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Artistry of Dewey's Educational Theory

Dewey's educational theory using one of his most loved analogies . . . that of the artist.

Twyla Tasker

on 4 April 2017

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Transcript of Artistry of Dewey's Educational Theory

Presented by Twyla J. Tasker
Artistry of Dewey's
Educational Theory

EDCI 6331 Dewey's Educational Theory
Dr. Doug Simpson
Texas Tech University
The Background is blue-green:
is the color of insight;
is the color of harmony.
Artistry of this Prezi . . .
All the colors were chosen specifically to meet Dewey's ideas and philosophy.
Some text is black: black is the color of potential and possibility.
Some text is red:
is the color of enthusiasm and action!
The "canvas" and frames are gray:
is the color of wisdom and knowledge.
Simpson, D. J. (2006). John Dewey primer. New York: Peter Lang.
Simpson, D. J., Jackson, M. J. B., & Aycock, J. C. (2005). John Dewey and the art of teaching. Thousand Oaks, CA: Sage Publications.
Simpson, D. J. & Stack, S. F., Jr. (Eds.) (2010). Teachers, leaders, and schools: Essays by John Dewey. Carbondale, IL: Southern Illinois University Press.
The size of the picture or text indicates the importance of the idea.
Experience is a dynamic tool for learning how to solve problems; ". . . a means of learning and discovery, . . . of arousing the curiosity of pupils and of equipping them with methods for finding out things" (Simpson & Stack, 2010, p. 174).
"I believe that education, therefore, is a process of living and not a preparation for future living" (Simpson & Stack, 2010, p. 26).
Dewey believed that education was more than what was experienced in the classroom; it was life that occurred at home and out in the community, formal and informal, direct and indirect. Every student brought his or her own experiences to the learning and those should be valued, respected, and shared.
School represents the community in its simplest form, and teachers create an environment where students grow in their social development and democratic values.
"An educational theory and an art of teaching is never completed because the process of developing and refining them" is never ending (Simpson, Jackson, & Aycock, 2005, p.123).
Students learn by doing; teachers draw on student experiences & provide stimulus for learning.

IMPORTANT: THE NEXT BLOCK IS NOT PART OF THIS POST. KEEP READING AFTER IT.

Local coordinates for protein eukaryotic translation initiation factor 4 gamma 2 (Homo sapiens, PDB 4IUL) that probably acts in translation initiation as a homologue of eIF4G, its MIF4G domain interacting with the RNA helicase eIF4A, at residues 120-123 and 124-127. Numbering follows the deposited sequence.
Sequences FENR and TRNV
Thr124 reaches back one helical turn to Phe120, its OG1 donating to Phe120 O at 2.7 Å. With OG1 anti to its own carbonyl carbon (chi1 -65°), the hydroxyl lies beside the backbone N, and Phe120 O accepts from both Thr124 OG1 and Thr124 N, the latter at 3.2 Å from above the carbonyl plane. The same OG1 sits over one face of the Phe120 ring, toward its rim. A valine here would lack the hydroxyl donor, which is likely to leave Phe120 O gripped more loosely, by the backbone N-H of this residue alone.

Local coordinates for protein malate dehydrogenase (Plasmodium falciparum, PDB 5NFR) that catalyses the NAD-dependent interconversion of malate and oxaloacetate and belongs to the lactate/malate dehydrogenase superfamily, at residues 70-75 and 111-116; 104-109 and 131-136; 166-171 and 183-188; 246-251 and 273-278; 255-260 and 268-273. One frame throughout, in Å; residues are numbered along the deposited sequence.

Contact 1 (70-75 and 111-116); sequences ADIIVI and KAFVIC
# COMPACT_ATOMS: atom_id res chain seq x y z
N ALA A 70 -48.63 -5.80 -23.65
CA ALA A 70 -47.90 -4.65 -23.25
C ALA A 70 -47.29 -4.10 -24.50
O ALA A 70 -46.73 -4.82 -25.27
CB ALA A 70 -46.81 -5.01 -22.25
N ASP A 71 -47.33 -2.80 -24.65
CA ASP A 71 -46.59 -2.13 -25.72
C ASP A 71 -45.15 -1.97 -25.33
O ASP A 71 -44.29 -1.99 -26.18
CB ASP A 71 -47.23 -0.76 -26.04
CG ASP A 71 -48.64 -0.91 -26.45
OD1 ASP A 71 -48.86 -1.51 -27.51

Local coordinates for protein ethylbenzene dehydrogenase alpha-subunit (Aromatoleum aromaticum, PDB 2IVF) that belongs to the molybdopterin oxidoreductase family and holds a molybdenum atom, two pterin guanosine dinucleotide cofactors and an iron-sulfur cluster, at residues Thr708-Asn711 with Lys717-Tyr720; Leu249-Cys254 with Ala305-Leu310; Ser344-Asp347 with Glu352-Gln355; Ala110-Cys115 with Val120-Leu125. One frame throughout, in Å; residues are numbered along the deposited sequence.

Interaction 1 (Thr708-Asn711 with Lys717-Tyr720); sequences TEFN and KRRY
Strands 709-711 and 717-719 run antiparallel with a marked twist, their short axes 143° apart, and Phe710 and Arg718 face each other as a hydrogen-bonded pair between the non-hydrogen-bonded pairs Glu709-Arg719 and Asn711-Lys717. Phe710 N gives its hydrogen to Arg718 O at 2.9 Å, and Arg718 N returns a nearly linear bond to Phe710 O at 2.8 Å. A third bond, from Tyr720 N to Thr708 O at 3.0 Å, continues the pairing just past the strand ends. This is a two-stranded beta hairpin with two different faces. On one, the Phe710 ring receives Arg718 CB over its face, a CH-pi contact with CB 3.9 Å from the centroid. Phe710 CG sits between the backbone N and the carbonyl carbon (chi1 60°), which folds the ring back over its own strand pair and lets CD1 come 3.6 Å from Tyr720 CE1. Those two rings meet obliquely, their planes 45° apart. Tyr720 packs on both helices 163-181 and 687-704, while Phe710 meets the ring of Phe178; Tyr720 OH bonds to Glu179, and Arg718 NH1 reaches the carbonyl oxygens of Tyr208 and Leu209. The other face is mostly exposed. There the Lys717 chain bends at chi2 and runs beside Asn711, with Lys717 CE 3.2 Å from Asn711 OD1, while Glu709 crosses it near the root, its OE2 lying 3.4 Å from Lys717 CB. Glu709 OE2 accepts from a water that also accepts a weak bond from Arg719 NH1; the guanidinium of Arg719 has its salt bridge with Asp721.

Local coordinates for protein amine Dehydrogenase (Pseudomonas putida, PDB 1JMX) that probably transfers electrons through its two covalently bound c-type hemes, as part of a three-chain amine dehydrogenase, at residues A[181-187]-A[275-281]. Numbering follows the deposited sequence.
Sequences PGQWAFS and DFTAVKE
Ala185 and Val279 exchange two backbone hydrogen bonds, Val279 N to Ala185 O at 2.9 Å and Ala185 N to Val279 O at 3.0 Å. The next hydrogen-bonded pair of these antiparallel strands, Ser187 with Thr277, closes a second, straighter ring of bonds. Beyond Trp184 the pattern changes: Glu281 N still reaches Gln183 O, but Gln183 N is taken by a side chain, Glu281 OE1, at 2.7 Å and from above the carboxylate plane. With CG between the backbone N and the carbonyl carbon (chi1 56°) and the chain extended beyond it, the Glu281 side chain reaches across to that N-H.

Color on palette matches text:
means action;
means inspiration;
means harmony; and yellow means communication and mental processes.
Artist teacher's mind is in harmony with the mind of the students.
Artist teacher is inspired by the potential in their students, by the "recognition of the end they serve" (Simpson, Stack, & Aycock, 2005, p. 193).
The artistic teacher maintains a balance of efficiency in planning and intellectual thought without losing a sense of wonder and playfulness. Hence, the Dewey-like caricature representing the "teacher as artist."
Dewey was an experimentalist and believed that learning, whether in schools or other organizations, is best accomplished by doing - what most would call a "hands on" approach.
Education is a social process with the student, teacher, home, and community working together as a learning community, and everyone is included in the educational experience. The highest priority of the educational system was to function as a community in the promotion of democratic values, such as the one on this Norman Rockwell painting.
Dewey appeals to teachers, reminding them "that they above all others are the consecrated servants of the democratic ideas . . . " (Simpson & Stack, 2010, p. 240).
Dewey creates a cohesive picture of curriculum. He begins with the canvas of the ecological curriculum utilizing the facilities, resources, and cultures from homes and neighborhoods, for the environment adds color and texture to education. Using "real world" contextual brush strokes of the pedagogical curriculum, he constructs the interest-based growth-inducing subject-matter of the epistemological curriculum. Finally, and most importantly, Dewey adds the anthropological curriculum as the artist teacher and artist student work together to complete the experience of human interaction. Each overlaps the other, for none could exist without the other, to complete the four-fold curriculum framework (Simpson, 2006).
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